We were drinking in a pub near the old hospital that had recently been rebranded ‘The Firkin’. No one I knew knew what a Firkin was. It had been refurbished with faux-authentic wooden floors and fittings, planks with ersatz creaks. A large place, white walls with brown half-timbering, yellow light lingering in corners, conversations echoing through the spaces with piped Rat Pack Christmas tunes. We were conspicuous in our Britpop, Shelter Shop suits amongst the townie couples, shopping bags with logos and handles placed between their legs and the legs of the heavy wooden tables, who were our company apart from the large, red-faced solitary rustic just down the bar from us. This didn’t particularly bother us as we stood there, beginning to enjoy the alcohol buzz washing over the speedy nerves, conversation becoming easily louder as the day’s death neared. We were feeling almost good again, Christmas was coming after all.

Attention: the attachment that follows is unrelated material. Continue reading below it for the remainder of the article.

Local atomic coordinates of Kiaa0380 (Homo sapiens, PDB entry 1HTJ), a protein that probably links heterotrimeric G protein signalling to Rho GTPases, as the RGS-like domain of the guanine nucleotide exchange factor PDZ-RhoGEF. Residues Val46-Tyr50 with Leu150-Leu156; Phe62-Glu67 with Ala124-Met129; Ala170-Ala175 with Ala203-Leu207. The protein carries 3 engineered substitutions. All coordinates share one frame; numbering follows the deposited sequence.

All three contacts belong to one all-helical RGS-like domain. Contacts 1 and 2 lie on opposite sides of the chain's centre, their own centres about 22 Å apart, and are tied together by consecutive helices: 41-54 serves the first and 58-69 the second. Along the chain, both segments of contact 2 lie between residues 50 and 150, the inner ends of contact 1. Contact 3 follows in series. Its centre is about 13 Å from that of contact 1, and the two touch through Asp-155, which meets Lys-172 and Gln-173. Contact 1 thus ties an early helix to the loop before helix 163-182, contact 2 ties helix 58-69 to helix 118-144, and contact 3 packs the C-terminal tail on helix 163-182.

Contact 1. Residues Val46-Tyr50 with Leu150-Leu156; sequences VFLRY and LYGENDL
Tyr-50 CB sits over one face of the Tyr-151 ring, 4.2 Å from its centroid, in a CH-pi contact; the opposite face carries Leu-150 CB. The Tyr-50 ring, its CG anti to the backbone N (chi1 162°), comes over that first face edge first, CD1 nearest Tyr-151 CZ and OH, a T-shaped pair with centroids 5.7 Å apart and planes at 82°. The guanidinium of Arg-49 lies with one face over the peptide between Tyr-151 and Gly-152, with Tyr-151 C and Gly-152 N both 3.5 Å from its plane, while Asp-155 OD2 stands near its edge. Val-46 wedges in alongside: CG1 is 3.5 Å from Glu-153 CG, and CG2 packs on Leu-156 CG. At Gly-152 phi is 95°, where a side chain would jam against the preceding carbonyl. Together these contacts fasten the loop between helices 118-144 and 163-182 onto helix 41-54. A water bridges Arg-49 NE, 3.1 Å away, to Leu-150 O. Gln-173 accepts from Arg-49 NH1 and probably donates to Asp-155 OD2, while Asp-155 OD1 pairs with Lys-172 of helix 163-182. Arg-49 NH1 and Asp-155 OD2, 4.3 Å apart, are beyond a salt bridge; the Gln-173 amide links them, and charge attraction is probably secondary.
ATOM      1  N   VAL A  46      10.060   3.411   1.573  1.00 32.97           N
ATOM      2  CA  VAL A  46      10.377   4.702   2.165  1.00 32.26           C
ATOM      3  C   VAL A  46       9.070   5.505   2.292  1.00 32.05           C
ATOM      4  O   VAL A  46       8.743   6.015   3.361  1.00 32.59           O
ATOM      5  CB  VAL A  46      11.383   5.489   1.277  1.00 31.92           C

The rustic was dressed in the dirty, smeared and spattered clothes of a builder and it was his success at this particular trade that he was boasting about to the barmaid. She was one of those semi-familiar types you see working behind bars, you think maybe you were at school with her or saw her in Macdonalds  or maybe you went out with an enemy of her’s, that kind of thing. She had an ugly Warwickshire accent, turning all her ‘e’s into ‘a’s, and a strange thick-lipped, large-eyed face that could have been stunning if it wasn’t for the stupidity that smeared itself over her every feature, dulling her lustre and flattening any appeal. She had deep brown hair with several differing shades of dark highlights, huge lips and high cheekbones. She also had the kind of thighs and backside that would have made even my speed-wizened cock twitch if she’d just known how to walk properly.
 The builder liked her anyway. He’d already developed the over-familiar, proprietorial manner towards her of the sex-starved, alpha male drunk. In fact, he’d begun to give her advice in what sounded like a Gloucester accent, telling her how he’d alter the layout of the pub. He’d have done it early too, and cheap, he was a fucking great builder.